This controllability rests upon two assumptions. The first is the assumption that risks can be known and can be localized. Risk analysis and inventories of risks are important for the control and reduction of risks (see for example the integral safety policy document of the Province of South-Holland). The idea that working with a safety chain results in a better control over risks is the second assumption. Then, important in controlling risks are:
- A better information supply that crosses organizational borders;
- A better coordination between the links in the safety chain;
- A further integration of tasks between the links in the chain; and - More attention to the prevention of risks.
In addition to this, ICT’s are more and more seen as a deus-ex-machine. Due to the exchange and sharing of information and knowledge and communication, the use of modern ICT’s leads to a better information supply within the safety chain. Furthermore, the use of modern ICT’s contributes to the fact that risks can be known, for example by supporting policy development and decision-making. ICT’s also accounts for a further rationalization of the controllability of risks.
Earlier we have pointed out that in general in the policy documents risks are often recognized as a result of the interconnectedness of infrastructures. However in most of these documents a quick reduction of complexity takes place. This is due to the fact that the definition of risks and the way in which to deal with them takes place on the basis of the tasks, the
responsibilities, the routines and the authority of a government organization. It could be stated that this leads to a demand-oriented approach of risks. With it goes that maintenance of laws and rules (especially permits) is accentuated.
4. The governance of risk: three models
The governance of risk can be seen as dealing with a ‘wicked problem’. Our understanding of the nature of the variety of potential risks (which emerges from the interconnection of ICT
networks, socio-organizational networks and physical networks) is limited. Clear causal relations cannot be discerned. We also do not know if the measures which has been taken to avoid possible risks, are sufficient enough. Moreover, we do not how we should assess these risks in a political way. The normative framework to assess the measures to be taken is permanently in discussion, for instance in relation to privacy issues. At the same time we see that a broad variety of public, semi-public and private organizations are dealing with the problem, which leads to all kinds of multi layer and multifunctional communication and coordination problems.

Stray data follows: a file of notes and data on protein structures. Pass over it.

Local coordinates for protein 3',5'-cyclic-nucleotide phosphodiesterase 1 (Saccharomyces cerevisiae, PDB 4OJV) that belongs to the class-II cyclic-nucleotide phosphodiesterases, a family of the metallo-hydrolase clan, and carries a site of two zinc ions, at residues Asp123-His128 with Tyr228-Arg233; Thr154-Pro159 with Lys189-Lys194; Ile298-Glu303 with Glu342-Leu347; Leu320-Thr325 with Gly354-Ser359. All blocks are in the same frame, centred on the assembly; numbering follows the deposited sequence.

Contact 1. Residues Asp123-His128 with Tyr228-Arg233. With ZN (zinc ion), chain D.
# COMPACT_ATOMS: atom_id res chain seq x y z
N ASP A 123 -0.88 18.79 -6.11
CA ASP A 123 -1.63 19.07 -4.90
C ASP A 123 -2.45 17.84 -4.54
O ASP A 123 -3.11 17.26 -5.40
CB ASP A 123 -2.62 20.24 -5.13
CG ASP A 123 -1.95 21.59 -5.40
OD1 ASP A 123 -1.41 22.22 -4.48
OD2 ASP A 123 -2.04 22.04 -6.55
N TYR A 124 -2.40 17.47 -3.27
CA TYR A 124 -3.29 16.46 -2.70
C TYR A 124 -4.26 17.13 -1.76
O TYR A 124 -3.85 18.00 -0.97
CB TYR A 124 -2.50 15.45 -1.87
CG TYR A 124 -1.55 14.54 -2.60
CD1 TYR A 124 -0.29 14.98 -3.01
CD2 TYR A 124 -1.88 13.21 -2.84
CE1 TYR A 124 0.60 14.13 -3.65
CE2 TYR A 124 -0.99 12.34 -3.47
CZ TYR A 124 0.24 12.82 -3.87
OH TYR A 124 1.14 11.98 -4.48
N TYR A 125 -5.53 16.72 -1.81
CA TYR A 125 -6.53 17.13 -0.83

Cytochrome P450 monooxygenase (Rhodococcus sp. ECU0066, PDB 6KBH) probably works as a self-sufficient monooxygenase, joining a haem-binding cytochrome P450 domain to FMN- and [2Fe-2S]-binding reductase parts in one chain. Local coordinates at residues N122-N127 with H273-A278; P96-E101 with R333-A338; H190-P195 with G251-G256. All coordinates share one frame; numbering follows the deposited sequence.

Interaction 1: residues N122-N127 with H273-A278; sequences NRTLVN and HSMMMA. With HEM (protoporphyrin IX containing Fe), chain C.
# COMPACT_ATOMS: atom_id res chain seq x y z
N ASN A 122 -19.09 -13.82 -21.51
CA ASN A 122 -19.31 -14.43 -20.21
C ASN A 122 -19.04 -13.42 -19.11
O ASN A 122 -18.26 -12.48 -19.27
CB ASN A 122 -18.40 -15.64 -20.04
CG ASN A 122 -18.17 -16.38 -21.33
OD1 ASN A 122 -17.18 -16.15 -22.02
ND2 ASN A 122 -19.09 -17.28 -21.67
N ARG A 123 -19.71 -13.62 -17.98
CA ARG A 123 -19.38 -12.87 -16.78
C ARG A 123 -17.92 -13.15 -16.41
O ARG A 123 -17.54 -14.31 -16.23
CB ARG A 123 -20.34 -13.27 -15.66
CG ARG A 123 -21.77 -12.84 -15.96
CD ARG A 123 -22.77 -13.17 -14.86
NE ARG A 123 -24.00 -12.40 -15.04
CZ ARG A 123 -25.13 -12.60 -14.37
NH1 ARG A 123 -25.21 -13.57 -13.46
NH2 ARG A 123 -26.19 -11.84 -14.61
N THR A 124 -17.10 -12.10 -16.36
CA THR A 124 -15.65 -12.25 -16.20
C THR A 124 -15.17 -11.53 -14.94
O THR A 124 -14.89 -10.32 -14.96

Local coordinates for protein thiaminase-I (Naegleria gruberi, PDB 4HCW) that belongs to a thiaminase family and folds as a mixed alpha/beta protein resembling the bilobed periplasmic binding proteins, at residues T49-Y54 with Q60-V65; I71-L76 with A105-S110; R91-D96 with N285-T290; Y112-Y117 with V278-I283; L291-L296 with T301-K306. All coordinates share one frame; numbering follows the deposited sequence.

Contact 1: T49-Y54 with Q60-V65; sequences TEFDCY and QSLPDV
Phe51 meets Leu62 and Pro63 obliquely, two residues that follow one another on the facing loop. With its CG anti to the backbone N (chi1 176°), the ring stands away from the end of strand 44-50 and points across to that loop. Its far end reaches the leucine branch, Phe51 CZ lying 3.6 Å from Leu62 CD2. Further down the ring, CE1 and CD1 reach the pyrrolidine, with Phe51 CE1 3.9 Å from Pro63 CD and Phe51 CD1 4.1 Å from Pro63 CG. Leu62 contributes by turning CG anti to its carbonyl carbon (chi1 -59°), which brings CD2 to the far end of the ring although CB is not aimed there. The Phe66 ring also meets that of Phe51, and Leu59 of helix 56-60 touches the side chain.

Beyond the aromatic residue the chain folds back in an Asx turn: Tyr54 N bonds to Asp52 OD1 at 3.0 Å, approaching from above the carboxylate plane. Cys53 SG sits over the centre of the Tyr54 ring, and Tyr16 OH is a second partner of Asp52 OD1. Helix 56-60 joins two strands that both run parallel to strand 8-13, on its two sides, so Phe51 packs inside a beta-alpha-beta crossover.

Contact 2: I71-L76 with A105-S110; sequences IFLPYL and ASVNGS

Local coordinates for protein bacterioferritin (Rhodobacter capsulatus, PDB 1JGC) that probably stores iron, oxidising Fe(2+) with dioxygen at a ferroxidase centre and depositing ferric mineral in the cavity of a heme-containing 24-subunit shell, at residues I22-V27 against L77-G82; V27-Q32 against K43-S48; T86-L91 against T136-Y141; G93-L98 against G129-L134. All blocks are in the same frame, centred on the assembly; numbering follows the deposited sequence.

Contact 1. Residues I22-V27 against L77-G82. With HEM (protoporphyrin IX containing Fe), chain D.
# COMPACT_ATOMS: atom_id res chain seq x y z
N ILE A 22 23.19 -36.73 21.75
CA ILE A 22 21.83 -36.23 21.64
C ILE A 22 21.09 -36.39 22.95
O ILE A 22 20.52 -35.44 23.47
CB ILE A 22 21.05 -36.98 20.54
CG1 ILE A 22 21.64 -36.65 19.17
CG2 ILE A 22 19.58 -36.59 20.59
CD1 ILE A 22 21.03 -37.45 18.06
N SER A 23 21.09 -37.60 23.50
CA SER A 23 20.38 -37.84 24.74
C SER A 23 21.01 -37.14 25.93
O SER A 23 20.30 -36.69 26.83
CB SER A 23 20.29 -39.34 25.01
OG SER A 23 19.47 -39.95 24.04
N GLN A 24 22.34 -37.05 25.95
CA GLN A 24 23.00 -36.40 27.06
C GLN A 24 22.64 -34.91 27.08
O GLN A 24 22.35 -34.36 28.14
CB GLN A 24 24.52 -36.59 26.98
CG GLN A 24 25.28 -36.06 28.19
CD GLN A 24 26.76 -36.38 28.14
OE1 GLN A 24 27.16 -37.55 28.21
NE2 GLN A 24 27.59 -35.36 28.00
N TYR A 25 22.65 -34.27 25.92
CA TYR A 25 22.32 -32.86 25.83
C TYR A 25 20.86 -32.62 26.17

In essence we discern three governance models that can be used as a perspective to address the problem of the governance of risk. In each model there is one dominant, but different coordination mechanism, which has different effects on the role and position of government and the citizens in dealing with the risk that emerge for the interconnection of ICT, socio- organizational and physical networks. After we have described each model, we will draw some conclusions and formulate a number of strategic question and dilemmas.
4.1 The state: the governance of risk as a problem of ‘command and control’
Because of their impact on society, safety and vulnerability problems are in this model seen as assignments for government. Two variations can be seen within this model. In the first, safety is viewed as a managerial administrative problem in which maintenance and supervision on the execution of rules is a central issue. In the second, safety is seen as a technological question. ICT’s should be used to narrowly monitor behavior and movements and to make them visible. Interventions can then take place earlier and easier.
The cybernetic model of steering (Van Gunsteren, 1976) lies at the basis of these two
‘command and control’ approaches of safety problems. Typical for this model is the idea that the government is situated at one central point above society and is capable to perform preventive as well as corrective interventions. Crucial for this is an information supply that is functioning optimally. For its interventions the government has a number of instruments to its disposal that can be used for supervision, inspection and monitoring. It concerns for example legal competences to exercise administrative pressure, such as the closing of dangerous objects, the withdrawal or suspension of permits, the enforcement of fines and the distribution of warnings.
From this model viewed safety risks are control issues. Central control is seen as the
strengthening of the ability of a government organization to supervise. This can be realized in three different ways. The first is to integrate inspection agencies. The assumption behind this is that an integral approach is needed to deal with the complexity of most policy areas. The second way is to support supervision by improving the information supply for an
organization, for example by developing monitoring systems based upon a ‘will to know’
(Bekkers, 1994). The third and last way is to extend and refine legal competences to intervene, especially from the viewpoint of administrative and criminal law.